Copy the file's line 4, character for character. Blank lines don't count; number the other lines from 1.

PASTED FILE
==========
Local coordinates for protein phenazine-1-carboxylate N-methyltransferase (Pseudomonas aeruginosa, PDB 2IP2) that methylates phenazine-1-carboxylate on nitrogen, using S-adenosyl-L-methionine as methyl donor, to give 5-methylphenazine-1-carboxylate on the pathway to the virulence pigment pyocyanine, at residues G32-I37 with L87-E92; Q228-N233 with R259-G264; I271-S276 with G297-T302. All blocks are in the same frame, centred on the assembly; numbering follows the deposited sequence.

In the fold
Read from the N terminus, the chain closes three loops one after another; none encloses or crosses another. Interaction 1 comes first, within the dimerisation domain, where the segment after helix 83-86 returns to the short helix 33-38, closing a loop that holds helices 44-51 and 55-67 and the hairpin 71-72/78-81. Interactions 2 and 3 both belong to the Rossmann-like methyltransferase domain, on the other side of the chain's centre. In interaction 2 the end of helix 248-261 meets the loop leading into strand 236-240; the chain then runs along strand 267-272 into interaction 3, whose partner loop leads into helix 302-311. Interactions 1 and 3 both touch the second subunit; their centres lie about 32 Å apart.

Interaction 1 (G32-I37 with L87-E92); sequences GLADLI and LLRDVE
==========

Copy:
Interaction 1 (G32-I37 with L87-E92); sequences GLADLI and LLRDVE